New Book By Growth and Strategy Expert Richard S. Hawkes Provides Playbook For Transformative Organizational Change
“Too many people live with a gnawing feeling that their team and indeed, their organization as a whole, could and should run more smoothly, more purposefully, and more effectively…But they are unable to actualize it amidst the daily swirl,” contends business and strategy expert Richard S. Hawkes, CEO of Growth River. In his new book, NAVIGATE THE SWIRL: 7 Crucial Conversations For Business Transformation (Wiley, April 19, 2022), Hawkes shares what he has learned guiding hundreds of organizations, large and small, on their growth journeys, and lays out a playbook for leading transformative change, applicable at any stage of a company’s development.
At the heart of the author’s approach is the underlying concept that teams and organizations are not machines in which leaders can swap people like parts; they will resist. Growth cannot be achieved by replacing dysfunctional parts. “People are anything but predictable, and a mechanistic outlook on business gives rise to leadership approaches that are limited at best,” Hawkes explains. He carries this concept through the three interconnected sections of the book, which – taken together – provide both context and a hands-on leadership toolkit.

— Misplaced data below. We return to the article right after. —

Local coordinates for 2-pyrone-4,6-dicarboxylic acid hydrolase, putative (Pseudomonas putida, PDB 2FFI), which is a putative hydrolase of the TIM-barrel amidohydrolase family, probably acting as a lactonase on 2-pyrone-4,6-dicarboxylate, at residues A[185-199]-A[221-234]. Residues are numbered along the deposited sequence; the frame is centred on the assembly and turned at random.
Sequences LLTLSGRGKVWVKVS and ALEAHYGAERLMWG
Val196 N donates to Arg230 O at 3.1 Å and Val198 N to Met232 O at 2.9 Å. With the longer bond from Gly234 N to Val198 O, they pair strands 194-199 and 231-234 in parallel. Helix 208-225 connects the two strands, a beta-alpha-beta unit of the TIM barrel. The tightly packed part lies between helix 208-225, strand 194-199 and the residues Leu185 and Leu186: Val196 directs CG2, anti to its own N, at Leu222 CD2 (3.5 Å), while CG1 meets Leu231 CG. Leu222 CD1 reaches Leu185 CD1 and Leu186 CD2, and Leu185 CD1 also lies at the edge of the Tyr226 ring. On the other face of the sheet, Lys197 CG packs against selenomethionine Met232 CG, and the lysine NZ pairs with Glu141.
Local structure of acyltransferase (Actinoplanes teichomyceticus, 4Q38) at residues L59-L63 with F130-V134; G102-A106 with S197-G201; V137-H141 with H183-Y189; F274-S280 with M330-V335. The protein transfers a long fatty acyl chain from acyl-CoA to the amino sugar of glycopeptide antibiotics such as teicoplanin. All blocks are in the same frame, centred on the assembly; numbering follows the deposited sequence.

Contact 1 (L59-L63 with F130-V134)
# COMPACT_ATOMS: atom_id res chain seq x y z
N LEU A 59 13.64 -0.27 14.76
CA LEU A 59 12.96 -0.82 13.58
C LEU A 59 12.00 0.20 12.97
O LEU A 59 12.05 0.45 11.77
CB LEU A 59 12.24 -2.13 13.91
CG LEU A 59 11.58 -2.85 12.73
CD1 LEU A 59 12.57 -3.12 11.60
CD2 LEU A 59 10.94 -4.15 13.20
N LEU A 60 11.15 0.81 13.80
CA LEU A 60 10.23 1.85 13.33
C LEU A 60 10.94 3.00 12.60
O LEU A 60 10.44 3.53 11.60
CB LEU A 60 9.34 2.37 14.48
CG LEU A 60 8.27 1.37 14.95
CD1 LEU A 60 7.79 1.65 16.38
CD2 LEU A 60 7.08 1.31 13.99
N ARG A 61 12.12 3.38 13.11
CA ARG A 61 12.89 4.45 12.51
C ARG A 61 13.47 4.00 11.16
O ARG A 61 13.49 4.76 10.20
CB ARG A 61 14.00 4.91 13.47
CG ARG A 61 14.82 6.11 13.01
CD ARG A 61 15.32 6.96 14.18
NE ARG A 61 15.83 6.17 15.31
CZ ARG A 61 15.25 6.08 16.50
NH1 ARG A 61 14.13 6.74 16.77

Tips For Organizations To Break Free Of The Swirl
In Part One, Framing the Conversation, the author introduces new ways for teams to address three critical domains that must ultimately align for people to fully embrace and sustain change: leadership and culture, roles and capabilities, and strategies and customer experience. Then in Part Two, The Evolution of the Enterprise, he introduces the four stages of organizational growth he has identified as common across all companies and industries, illustrating how each stage – from Independent Contributors to Directive Leadership to Distributed Leadership to Leaders Leading Leaders – represents a greater capacity to manage complexity, enact transformation, and respond to changing conditions with agility.
Finally, in Part Three, The Seven Crucial Conversations, Hawkes lays out how organizations can successfully navigate from each stage to the next. This requires a series of ongoing, intentional conversations that have the power to align, reimagine, and consciously upgrade the “social system” in which teams work. Ultimately, the Seven Conversations are a template for creating and sustaining High Performing Teams, which Hawkes describes as the “secret agents” of transformation. The Conversations are:
Great teams are animated by purpose. This first conversation involves such critical questions as: Does this team have a leader willing and able to activate a shared team purpose? How will decisions be made in this team? What is the shared purpose of the team?
Whereas Activating Purpose is all about the structure, format, and shared vision, Driving Focus is about getting clarity around priorities, visualizing the team’s work together, and energizing around the goals of the team. This conversation deals with questions including: Are team members focused on a shared transformational journey? Is the destination clear? Have gaps and primary constraints been identified?